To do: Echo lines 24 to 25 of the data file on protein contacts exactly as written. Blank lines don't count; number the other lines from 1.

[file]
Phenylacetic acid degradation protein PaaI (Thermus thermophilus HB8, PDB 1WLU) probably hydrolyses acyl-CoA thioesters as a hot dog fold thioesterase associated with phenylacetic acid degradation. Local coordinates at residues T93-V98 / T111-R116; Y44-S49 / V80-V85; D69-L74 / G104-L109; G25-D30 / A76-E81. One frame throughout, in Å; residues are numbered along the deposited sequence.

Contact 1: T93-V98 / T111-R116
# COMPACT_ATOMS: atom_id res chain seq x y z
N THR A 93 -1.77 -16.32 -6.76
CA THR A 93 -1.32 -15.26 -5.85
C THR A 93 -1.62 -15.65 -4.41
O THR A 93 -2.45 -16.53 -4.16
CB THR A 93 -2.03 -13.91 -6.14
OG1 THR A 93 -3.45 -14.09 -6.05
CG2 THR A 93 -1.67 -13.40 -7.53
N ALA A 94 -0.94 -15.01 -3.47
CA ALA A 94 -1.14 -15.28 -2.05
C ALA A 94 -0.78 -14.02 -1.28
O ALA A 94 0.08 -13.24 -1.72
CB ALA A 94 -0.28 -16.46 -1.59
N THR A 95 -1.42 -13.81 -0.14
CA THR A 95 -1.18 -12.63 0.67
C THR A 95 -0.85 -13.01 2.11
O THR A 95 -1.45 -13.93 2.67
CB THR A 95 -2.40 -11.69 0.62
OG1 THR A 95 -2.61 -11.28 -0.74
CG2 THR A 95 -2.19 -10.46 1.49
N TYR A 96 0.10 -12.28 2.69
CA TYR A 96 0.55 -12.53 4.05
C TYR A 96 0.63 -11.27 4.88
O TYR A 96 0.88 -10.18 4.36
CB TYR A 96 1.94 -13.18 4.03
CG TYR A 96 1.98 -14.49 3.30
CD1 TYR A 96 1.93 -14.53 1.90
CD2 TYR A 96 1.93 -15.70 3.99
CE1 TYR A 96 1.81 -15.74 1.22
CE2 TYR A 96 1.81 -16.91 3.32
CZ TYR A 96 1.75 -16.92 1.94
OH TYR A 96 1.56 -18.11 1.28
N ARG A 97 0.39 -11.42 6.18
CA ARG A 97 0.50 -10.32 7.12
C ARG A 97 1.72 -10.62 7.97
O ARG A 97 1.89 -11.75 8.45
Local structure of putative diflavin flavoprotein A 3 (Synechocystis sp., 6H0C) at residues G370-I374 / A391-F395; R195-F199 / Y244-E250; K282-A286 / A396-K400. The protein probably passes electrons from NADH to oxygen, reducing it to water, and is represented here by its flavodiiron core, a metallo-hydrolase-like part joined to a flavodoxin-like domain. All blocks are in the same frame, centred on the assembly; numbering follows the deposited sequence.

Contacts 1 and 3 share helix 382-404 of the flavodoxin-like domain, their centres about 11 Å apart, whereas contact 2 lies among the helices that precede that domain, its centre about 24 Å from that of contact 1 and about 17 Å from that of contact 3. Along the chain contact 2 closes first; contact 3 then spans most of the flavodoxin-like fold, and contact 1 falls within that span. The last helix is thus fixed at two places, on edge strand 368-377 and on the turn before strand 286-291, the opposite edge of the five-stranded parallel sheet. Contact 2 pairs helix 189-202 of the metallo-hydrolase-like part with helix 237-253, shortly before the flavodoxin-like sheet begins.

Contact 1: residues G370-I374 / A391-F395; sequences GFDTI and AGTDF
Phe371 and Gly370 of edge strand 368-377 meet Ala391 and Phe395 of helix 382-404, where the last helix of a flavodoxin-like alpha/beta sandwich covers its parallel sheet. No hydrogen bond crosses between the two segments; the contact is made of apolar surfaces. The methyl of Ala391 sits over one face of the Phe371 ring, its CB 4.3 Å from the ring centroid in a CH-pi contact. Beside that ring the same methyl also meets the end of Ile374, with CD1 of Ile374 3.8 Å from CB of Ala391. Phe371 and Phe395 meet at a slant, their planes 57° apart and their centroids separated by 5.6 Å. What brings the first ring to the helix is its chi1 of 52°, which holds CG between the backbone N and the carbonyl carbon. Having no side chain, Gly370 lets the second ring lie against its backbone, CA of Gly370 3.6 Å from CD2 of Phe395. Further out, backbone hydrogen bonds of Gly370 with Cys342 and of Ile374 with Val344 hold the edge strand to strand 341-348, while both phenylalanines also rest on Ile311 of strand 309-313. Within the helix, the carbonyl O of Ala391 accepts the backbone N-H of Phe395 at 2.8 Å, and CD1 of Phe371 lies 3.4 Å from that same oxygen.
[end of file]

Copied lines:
CA TYR A 96 0.55 -12.53 4.05
C TYR A 96 0.63 -11.27 4.88